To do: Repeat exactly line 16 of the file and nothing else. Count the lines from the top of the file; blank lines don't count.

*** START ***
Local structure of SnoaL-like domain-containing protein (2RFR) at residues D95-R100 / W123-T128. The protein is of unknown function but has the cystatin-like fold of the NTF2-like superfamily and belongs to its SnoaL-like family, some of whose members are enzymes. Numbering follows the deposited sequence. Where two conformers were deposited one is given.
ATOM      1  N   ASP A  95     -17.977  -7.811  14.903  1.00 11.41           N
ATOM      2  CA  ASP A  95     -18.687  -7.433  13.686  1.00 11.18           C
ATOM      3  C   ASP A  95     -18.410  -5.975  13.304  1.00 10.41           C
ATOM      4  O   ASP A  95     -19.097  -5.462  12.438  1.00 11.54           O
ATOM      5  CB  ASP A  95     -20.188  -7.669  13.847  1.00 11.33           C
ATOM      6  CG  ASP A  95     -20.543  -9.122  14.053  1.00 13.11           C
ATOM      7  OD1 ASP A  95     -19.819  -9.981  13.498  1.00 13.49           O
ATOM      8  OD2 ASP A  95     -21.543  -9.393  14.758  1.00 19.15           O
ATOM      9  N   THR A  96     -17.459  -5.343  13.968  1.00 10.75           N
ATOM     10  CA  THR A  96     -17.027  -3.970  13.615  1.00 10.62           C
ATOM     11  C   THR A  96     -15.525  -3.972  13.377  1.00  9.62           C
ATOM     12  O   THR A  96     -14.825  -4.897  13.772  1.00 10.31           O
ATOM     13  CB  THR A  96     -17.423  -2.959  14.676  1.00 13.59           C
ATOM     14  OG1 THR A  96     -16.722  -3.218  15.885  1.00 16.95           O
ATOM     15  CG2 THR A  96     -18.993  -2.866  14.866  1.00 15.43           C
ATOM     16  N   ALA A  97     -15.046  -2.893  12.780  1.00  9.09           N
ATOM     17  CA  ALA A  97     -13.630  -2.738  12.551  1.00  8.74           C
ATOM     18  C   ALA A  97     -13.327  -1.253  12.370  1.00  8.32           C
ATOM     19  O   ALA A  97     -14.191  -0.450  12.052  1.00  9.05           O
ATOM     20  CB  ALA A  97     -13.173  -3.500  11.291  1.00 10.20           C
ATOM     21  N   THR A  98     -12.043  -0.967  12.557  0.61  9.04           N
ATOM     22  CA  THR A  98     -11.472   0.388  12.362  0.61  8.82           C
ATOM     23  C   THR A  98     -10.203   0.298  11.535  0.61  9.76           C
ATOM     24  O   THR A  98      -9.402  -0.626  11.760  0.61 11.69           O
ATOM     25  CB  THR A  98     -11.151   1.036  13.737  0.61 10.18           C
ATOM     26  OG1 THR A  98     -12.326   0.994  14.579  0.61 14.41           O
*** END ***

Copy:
ATOM     15  CG2 THR A  96     -18.993  -2.866  14.866  1.00 15.43           C